As is customary at this time of year, it’s time to pick apart the comings and goings of the season. To kick things off, as a rare end of season treat, Myles Francis has gone where many fear to tread and trawled through the latest set of accounts to find out, off the pitch, the state we’re in.
Well, the Oxford United’s accounts for the year ended 30 June 2012 landed with a thump a couple of weeks ago announcing a headline grabbing £1m loss. But what do they tell us about the state of the club’s finances, and do they give us any clues as to the likelihood of Chris Wilder being at the club beyond the end of this season.
Let’s start with that headline figure. A loss on the year of £1,017,504. That’s 58 and a half discounted Rolexs from Alexander Dubel. Whichever way you look at it, that’s a huge figure for a business with a turnover of just £3.2m, and a third higher than Ian Lenegan said at the last fans forum was to be expected.
The media reports have compared this to the previous year’s loss of £295k. Actually, the increase is worse than that. What has been largely overlooked is that the accounts for June 2011 included an “exceptional item” relating to service charge arrears on the KasStad of £297,697. Without this, the club would’ve made a small profit of approximately £55k. So in one season we have swung from being nominally profitable to losing £1m. Ouch.
But what has caused this? Turnover remained near enough identical to the previous year, so the hit has come in increased outgoings. The biggest increase is a £700k uplift in “Direct operating costs”. The Directors’ report which prefaces the accounts puts this down to increased player related costs resulting from “a terrible sequence of injuries”, and the consequent need to bolster the squad. Clearly, the ten players brought in during the course of the season would have added a fair amount. However, the wage cap in League Two limits wages to 60% of turnover. In our case, that means roughly £1.92m per year. The received wisdom is that we have been operating fairly close to the wage cap over the past couple of years, which does raise the question of, if so, how could we increase the amount spent by £700k? Without the figures for the wage bill (which used to be in the accounts a couple of years ago) it’s hard to probe this further. There is reason to believe that the club’s explanation is largely correct, and I’ll come on to this again shortly.
A further £315k increase in costs comes under the heading of “Administrative expenses”. £150k of that can be explained by the transfer of the youth development set-up back into the club from the stand alone Youth and Community Trust.
So, how are these losses being covered? Well, the club had an overdraft of £45k when there was none the previous year. But the most significant figure is that the loan from Woodstock Partners Ltd increased from £3.3m to £4.5m. Fortunately, this is a “soft” loan and interest is not being charged.
And where does this leave the club? At 30th June 2012, the club was effectively carrying a debt of £6m, and comments made by Ian Lenagan this season would suggest that figure will be even bigger by June 2013. Without doubt, carrying a debt which is roughly equivalent to two years’ turnover is a worry. On the positive side, there is no indication from the Lenagans that they are seeking to pull out. At least in the short term. Suffice to say, the club simply cannot continue to make these sort of losses. Stating the bleeding obvious, it’s not sustainable without an owner willing to burn a lot of cash. It’s fairly safe to say that Ian Lenegan isn’t that sort of owner and is seeking to take the club upwards to maximise income and make the club sustainable.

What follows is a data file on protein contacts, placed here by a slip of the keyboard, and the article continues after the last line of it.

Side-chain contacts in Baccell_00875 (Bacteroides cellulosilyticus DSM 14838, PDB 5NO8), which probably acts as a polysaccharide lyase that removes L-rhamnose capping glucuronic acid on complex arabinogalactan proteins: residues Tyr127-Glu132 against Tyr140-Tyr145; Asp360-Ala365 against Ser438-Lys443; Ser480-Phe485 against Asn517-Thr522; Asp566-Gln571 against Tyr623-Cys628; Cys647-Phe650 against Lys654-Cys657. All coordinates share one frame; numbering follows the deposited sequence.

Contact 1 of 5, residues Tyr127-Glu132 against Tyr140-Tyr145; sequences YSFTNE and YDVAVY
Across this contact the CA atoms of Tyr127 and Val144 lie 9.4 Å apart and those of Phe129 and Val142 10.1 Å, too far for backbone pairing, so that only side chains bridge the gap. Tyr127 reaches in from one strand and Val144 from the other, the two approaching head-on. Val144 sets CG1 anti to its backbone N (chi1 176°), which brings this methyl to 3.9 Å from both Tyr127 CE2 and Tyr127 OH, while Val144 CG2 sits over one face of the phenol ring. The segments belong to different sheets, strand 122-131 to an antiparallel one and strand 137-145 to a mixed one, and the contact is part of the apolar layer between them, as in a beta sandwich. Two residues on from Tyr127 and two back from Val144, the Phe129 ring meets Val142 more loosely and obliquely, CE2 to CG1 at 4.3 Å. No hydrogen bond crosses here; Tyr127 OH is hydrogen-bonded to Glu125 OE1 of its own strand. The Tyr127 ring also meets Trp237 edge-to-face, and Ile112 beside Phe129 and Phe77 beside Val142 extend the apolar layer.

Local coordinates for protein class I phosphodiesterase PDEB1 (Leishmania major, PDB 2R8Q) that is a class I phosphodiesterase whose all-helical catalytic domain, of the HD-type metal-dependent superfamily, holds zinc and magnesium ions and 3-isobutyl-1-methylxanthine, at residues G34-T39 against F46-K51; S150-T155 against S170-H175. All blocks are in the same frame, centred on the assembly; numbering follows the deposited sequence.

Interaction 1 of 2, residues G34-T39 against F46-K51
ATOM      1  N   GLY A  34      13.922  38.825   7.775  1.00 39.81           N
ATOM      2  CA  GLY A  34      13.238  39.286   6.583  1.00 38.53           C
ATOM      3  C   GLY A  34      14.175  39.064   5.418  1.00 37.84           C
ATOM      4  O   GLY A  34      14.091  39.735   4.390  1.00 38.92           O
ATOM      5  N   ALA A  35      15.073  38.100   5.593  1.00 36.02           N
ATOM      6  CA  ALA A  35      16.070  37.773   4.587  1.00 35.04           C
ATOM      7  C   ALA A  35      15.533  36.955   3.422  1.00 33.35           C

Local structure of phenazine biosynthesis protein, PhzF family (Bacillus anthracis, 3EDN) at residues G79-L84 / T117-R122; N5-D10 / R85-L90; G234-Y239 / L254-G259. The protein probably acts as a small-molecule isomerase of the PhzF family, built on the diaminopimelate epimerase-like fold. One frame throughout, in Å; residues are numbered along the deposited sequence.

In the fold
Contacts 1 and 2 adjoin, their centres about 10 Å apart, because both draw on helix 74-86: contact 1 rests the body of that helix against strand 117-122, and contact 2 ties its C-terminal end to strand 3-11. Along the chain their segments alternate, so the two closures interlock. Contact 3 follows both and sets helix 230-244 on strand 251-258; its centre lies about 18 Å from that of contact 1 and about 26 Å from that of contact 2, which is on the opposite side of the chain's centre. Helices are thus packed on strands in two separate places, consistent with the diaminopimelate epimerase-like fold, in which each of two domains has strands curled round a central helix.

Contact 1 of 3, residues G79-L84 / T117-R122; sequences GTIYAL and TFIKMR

Which brings us on nicely to the manager’s position. As well as the failure to make the play-offs for a second successive season, the board will have to look very closely at the resources which have been provided to Chris Wilder and what he has done with those. Players such as Peter Leven, Michael Duberry, and Tom Craddock will be on very good salaries for League Two, but what have they contributed? Injuries and fitness issues have seen relatively little return on the investment made in them. In Duberry’s favour is that his experience provides a great opportunity to our young players to learn from, and he is said to be very good at sharing this. I’d also give Craddock a little slack as he has been largely played out of position (in exactly the same way Jack Midson was), but some of his body language has hardly shown a player chomping at the bit to prove himself of worth.
Then there is the lack of opportunity given to our emerging youth talent. The perception is that Wilder would rather bring in a journeyman loan player than promote from the youth team, thereby spending more money. Considering the success of the U18s this season, with the emergence of players such as Marsh, Roberts, and Crocombe, this would not have gone unnoticed by the board.
So, we have a manager who significantly overspent last season and failed to make the play-offs, has been provided with a solid budget for this season and failed to make the play-offs, and failed to utilise the young assets already at the club in favour of loan signings such as Sean McGinty, Daniel Boateng, Andy Howarth, and Danny Philliskirk. Are the board going to ignore all that? I doubt it. And just in case they have any doubts, Jim Rosenthal has come out in support of Wilder….